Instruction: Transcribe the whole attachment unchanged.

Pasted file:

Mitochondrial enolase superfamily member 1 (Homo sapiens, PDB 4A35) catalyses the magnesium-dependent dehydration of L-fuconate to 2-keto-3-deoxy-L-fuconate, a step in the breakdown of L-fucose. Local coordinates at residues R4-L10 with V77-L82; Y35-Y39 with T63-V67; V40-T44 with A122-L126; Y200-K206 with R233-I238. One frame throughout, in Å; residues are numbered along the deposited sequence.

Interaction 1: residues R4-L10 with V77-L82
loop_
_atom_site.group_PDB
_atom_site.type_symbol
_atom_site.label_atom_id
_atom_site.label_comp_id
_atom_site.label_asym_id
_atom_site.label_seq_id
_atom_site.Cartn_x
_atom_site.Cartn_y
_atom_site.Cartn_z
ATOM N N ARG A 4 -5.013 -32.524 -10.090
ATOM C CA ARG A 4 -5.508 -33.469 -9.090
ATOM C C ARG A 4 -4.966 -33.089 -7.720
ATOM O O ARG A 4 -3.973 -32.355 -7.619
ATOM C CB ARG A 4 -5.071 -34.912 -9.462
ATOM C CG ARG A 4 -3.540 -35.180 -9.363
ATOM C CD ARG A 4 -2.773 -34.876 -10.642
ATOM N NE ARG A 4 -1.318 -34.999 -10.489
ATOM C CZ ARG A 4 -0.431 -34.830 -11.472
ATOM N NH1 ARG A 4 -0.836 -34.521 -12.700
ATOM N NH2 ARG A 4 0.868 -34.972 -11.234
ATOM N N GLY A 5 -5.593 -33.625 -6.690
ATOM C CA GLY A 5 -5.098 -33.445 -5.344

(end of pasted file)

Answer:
Mitochondrial enolase superfamily member 1 (Homo sapiens, PDB 4A35) catalyses the magnesium-dependent dehydration of L-fuconate to 2-keto-3-deoxy-L-fuconate, a step in the breakdown of L-fucose. Local coordinates at residues R4-L10 with V77-L82; Y35-Y39 with T63-V67; V40-T44 with A122-L126; Y200-K206 with R233-I238. One frame throughout, in Å; residues are numbered along the deposited sequence.

Interaction 1: residues R4-L10 with V77-L82
loop_
_atom_site.group_PDB
_atom_site.type_symbol
_atom_site.label_atom_id
_atom_site.label_comp_id
_atom_site.label_asym_id
_atom_site.label_seq_id
_atom_site.Cartn_x
_atom_site.Cartn_y
_atom_site.Cartn_z
ATOM N N ARG A 4 -5.013 -32.524 -10.090
ATOM C CA ARG A 4 -5.508 -33.469 -9.090
ATOM C C ARG A 4 -4.966 -33.089 -7.720
ATOM O O ARG A 4 -3.973 -32.355 -7.619
ATOM C CB ARG A 4 -5.071 -34.912 -9.462
ATOM C CG ARG A 4 -3.540 -35.180 -9.363
ATOM C CD ARG A 4 -2.773 -34.876 -10.642
ATOM N NE ARG A 4 -1.318 -34.999 -10.489
ATOM C CZ ARG A 4 -0.431 -34.830 -11.472
ATOM N NH1 ARG A 4 -0.836 -34.521 -12.700
ATOM N NH2 ARG A 4 0.868 -34.972 -11.234
ATOM N N GLY A 5 -5.593 -33.625 -6.690
ATOM C CA GLY A 5 -5.098 -33.445 -5.344